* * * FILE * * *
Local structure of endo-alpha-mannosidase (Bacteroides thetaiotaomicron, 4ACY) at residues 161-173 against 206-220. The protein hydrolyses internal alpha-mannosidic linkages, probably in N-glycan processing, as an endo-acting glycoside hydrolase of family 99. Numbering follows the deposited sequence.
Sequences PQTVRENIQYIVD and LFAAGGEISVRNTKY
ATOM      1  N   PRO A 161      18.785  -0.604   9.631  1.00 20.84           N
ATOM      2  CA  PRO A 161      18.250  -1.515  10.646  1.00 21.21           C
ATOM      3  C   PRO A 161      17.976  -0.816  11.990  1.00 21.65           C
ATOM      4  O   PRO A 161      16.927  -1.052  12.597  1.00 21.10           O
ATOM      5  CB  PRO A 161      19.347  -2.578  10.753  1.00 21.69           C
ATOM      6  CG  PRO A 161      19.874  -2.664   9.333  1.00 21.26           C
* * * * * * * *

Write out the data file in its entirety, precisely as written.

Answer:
Local structure of endo-alpha-mannosidase (Bacteroides thetaiotaomicron, 4ACY) at residues 161-173 against 206-220. The protein hydrolyses internal alpha-mannosidic linkages, probably in N-glycan processing, as an endo-acting glycoside hydrolase of family 99. Numbering follows the deposited sequence.
Sequences PQTVRENIQYIVD and LFAAGGEISVRNTKY
ATOM      1  N   PRO A 161      18.785  -0.604   9.631  1.00 20.84           N
ATOM      2  CA  PRO A 161      18.250  -1.515  10.646  1.00 21.21           C
ATOM      3  C   PRO A 161      17.976  -0.816  11.990  1.00 21.65           C
ATOM      4  O   PRO A 161      16.927  -1.052  12.597  1.00 21.10           O
ATOM      5  CB  PRO A 161      19.347  -2.578  10.753  1.00 21.69           C
ATOM      6  CG  PRO A 161      19.874  -2.664   9.333  1.00 21.26           C